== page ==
Thursday, March 11, 2010

Spaceflight Hopes and Dreams

With Mr. Obama's cancellation of the entire US manned space program, we are left with private companies providing access to space. They will still be funded by NASA, but will have their own designs, and a lot of freedom to do whatever they want.

This would have been a good thing if we had decided to do it in 1990. Twenty years down the road, we would probably have had a good Shuttle replacement in operation, along with a more utilitarian space station designed to support a full space infrastructure (refueling and maintenance of lunar and interplanetary spacecraft for example) instead of just some lame biology experiments. Instead of interminably studying the effects of weightlessness (we've studied it for like 50 years!), the station would probably spin to provide gravity simulation.

But now, with the Shuttle on its last legs, a really rather useless space station, and the cancellation of the Constellation program, I don't see that private space can come up to speed fast enough to provide the kind of future we need.

In the mean time, we plan on paying the Russians to put us into space.

Add the fact that the Chinese are pushing ahead with tens of thousands of engineers on their own space program, and I fear we will be left far behind. The implications of this for the future of the US are dire. If the Chinese are allowed to own orbital and cis-lunar space -- and maybe even the moon itself -- they will be able to deny access and use for both military and economic purposes.

Long-term, I believe that this means an enormous disadvantage for our country.

Tiangong-1 module of the Chinese Space Station
to be launched in 2011

Imagine where we would be if another country could completely prevent us from flying any aircraft. In the near future, space will be as important to us as flight. (It already is, for our military use.)  If China is allowed to dominate space, a third-world role for our country is the best we can hope for.  Actually, if we are not the dominant player in space for the next 50 years, I don't see us existing as an independent country in the 50 years after that.  It is that important.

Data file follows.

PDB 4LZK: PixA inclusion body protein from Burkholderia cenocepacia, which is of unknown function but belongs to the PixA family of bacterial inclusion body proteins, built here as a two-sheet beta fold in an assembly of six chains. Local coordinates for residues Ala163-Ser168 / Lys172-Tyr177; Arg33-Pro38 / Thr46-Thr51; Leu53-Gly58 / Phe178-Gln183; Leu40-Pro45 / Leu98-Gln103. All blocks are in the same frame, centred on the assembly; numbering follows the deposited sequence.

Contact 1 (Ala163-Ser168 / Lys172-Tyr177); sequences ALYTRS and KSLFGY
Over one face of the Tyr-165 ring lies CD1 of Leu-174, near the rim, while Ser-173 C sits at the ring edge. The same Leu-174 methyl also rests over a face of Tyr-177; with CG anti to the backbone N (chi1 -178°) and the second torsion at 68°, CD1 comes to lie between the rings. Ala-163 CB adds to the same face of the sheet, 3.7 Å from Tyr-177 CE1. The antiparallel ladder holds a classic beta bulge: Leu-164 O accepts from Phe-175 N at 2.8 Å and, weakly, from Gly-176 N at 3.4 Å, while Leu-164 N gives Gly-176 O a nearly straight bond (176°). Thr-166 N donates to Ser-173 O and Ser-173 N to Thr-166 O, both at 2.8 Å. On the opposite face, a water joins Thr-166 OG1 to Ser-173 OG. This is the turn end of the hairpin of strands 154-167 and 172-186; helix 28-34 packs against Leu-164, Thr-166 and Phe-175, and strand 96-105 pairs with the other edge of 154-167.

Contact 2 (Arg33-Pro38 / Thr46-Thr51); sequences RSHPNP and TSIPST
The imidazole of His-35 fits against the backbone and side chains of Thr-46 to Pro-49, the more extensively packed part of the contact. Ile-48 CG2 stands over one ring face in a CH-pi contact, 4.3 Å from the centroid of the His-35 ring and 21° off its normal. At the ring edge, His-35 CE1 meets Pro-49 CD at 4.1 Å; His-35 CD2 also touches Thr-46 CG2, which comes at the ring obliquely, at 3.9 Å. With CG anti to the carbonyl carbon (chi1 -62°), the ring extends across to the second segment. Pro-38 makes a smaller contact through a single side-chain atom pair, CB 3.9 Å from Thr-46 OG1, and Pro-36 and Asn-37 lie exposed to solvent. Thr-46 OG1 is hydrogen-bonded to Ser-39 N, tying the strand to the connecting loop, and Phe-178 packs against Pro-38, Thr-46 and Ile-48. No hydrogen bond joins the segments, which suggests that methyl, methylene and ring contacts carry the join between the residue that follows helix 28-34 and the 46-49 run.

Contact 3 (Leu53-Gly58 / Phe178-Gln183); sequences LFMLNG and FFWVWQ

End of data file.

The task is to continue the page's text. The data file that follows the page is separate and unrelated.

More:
Let's look at our best hope for private spaceflight and the future of our country: Space Exploration Technologies Corporation, otherwise known as SpaceX.

Elon Musk, Founder of SpaceX

SpaceX was founded in 2002 by PayPal co-founder Elon Musk of South Africa. They have produced one small rocket design, the Falcon-1, that has had two successful orbital flights in five launches, one of which actually delivered a 400-pound Malaysian satellite to orbit.  Here is a photo of the launch.  I think those are semi-truck trailers on the left, which provide a sense of scale.  I think the rocket may have burned a hole in the grass:

The launch history looks like this:

  • 24 March 2006.  Failure. Engine failure at T+25 seconds
  • 21 March 2007.  Failure. Harmonic oscillation, premature second stage engine shutdown, loss of satellite
  • 3 August 2008. Failure. Residual stage 1 thrust led to collision between stage 1 and stage 2, loss of 4 satellites
  • 28 September 2008. Successful.  Delivered RatSat and dummy payload to orbit
  • 14 July 2009. Successful.  Delivered Malaysian RazakSAT to orbit
Joking aside, this is not bad at all for a private launch company.  They have achieved orbit and the last two flights were successful.  Most of the bugs appear to be wrung out.  It took them eight years.  I anticipate that one or two other failures will occur over the next couple of years until reliability is fully achieved.

SpaceX has been developing the much larger Falcon-9 since 2005.  It has not flown yet.  Their manned system concept is a Falcon 9 with a capsule called the "Dragon" on top.  It is in the early stages of development.

But with the Shuttle retirement months away, how long do you think it will take to complete the SpaceX system and make it reliable?  My guess is somewhere around 12 years, with a first flight in the 10-year time frame.  In the meantime, we have no human access to space except via the kindness of the Russians.  By 2025, the Chinese could well be doing asteroid mining, while we will just be getting back to low earth orbit, barely above the atmosphere.

Long term, space is the most important investment we can make as a country.  It will have the largest payoff in terms of military and economic dominance in the 50-year time frame.  Imagine what WWII would have been like had the US decided not to develop aircraft technology from 1910 to 1940 -- but Germany and Japan did.

I saw an interesting question posed recently:  If Mr. Obama were intent on the destruction of our country, what would he be doing differently from what he is doing now?

Oddly, the answer appears to be: "Nothing."


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